Applications are essential in today’s mobile market and partly because of that ad-supported software will have the potential for creating developer wealth according to data released today from mobile analytics firm Zokem. The study notes that Android (s goog) smartphone users spend an average of 42 minutes per day with third-party mobile apps, which is far greater than owners of Windows Mobile (s msft), BlackBerry (s rimm) and Symbian handsets spend in add-on software. Zokem also reports Android users spending 31 percent of their daily smartphone face time within non-core operating system apps, providing opportunity for more ad impressions in smartphone apps.
Zokem’s research findings are derived from a wide sample across two-dozen countries, but notably absent are numbers about Apple iPhone (s aapl) users. It’s a safe bet, however, to expect iOS device owners use third-party apps at least as much as Android owners, if not more, based on the total apps installed. Recent studies show that the average iPhone owner, for example, installs 40 apps. Android owners, by comparison install roughly 25 apps, while BlackBerry users lag with 14 third-party apps on their smartphones. RIM is trying to boost that number with an web-based app store for smartphone apps, which will make it easier for consumers to find and install software on their BlackBerry device.
Clearly, Apple’s iTunes App Store is proof that developers can reap financial rewards in a paid smartphone software model. A few months, ago Apple reported that it had paid out a cumulative $1 billion to developers. Although the focus of such news was on developer benefits, don’t lose sight of the fact that Apple earned several hundred million dollars for its share of paid apps sold through the iTunes ecosystem.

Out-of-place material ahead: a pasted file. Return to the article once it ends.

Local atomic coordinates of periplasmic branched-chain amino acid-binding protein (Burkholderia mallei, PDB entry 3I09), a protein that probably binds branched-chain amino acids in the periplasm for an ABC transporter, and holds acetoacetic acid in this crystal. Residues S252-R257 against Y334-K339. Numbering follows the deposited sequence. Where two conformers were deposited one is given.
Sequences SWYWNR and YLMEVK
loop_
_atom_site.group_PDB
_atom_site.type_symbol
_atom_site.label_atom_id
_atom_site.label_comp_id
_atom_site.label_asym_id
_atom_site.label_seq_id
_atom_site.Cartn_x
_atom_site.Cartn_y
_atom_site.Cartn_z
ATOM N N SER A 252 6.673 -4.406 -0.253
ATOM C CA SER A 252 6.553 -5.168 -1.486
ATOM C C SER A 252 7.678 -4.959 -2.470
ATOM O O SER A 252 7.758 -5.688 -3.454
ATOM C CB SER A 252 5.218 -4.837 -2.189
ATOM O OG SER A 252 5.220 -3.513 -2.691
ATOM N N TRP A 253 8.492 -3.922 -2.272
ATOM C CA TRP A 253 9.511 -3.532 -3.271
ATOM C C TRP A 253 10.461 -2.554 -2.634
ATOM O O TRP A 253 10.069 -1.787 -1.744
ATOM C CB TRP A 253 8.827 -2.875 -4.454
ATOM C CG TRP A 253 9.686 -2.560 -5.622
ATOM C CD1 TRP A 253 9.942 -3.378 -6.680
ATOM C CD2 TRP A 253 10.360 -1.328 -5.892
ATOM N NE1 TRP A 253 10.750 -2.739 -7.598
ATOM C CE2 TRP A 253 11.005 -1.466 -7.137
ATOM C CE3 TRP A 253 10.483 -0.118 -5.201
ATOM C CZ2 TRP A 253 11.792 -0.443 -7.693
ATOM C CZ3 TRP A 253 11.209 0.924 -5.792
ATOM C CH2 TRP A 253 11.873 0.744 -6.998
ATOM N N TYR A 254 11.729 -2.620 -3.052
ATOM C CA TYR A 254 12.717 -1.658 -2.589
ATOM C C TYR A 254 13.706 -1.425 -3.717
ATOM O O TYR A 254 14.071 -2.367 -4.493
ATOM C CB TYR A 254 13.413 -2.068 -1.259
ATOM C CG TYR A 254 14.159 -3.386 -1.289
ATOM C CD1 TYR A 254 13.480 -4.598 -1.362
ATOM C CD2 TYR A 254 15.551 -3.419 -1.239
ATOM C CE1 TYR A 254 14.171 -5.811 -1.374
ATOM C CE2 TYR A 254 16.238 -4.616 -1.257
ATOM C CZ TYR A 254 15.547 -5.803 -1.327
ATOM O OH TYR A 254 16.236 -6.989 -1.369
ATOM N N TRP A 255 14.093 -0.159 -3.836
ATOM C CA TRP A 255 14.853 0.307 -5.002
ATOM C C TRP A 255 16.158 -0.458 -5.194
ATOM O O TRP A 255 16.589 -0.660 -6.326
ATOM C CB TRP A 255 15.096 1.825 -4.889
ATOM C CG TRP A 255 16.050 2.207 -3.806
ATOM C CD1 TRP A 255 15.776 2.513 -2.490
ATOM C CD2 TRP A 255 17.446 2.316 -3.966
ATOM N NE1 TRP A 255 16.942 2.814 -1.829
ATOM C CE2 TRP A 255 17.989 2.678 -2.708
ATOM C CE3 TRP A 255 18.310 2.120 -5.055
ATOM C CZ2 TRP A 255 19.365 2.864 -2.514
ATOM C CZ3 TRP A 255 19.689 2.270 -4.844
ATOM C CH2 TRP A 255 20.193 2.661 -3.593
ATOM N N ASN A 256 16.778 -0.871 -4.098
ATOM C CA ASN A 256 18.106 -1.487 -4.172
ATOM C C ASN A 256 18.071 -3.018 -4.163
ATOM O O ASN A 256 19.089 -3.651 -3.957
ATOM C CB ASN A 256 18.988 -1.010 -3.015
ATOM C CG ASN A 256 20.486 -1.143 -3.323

But Apple has seen Google earn billions through targeted ads, so there’s proof enough that ad-supported apps can become a secondary revenue stream. And with $3.8 billion expected to be spent on mobile ads this year, it’s a difficult opportunity to ignore. As a result, Apple purchased mobile add firm Quattro in January, which it later parlayed into the iAds platform for iOS apps. Research In Motion, too, is going down the mobile ad network path with the BlackBerry Advertising Service announced last month. And both appear to be following Nokia’s (s nok) lead: the company purchased Enpocket for mobile ad expertise in 2007 and launched its own mobile ad network in February of 2008.
What do all of these ad networks add up to in light of the recent Zokem study? Increased potential for mobile ad revenues to supplement paid app sales, both for developers and the companies that provide smartphone platforms. Simply put: longer user engagement in apps with ads leads to more impressions and greater brand awareness for advertisers.
Click-through rates on ads aren’t a constant, but one way to gain advertising revenue is to increase the ad impressions. Advertisers can purchase more ad spots or a higher number of impressions, but consumers on Android devices are doing their part: by spending more time in third-party apps, smartphone owners are providing more opportunities for ad interaction. It doesn’t hurt that Android owners are click-happy either: ad network Chitika claims Android owners are 80 percent more valuable than iOS owners for now.
Note that data suggesting that consumers are using smartphones more for applications isn’t exactly new. Indeed, Zokem reported last month that smartphone users are no longer relying on their device’s browser as heavily as they used to: third-party apps are commanding 87 percent of user’s attention as compared to just 13 percent of time spent in a browser. That’s affecting the data used by devices too: mobile broadband data is no longer used more by the browser; it is now split evenly between third-party apps the browser, which could add developer constraints in a future with tiered data plans, as I noted in a GigaOM Pro report earlier this month (subscription required).
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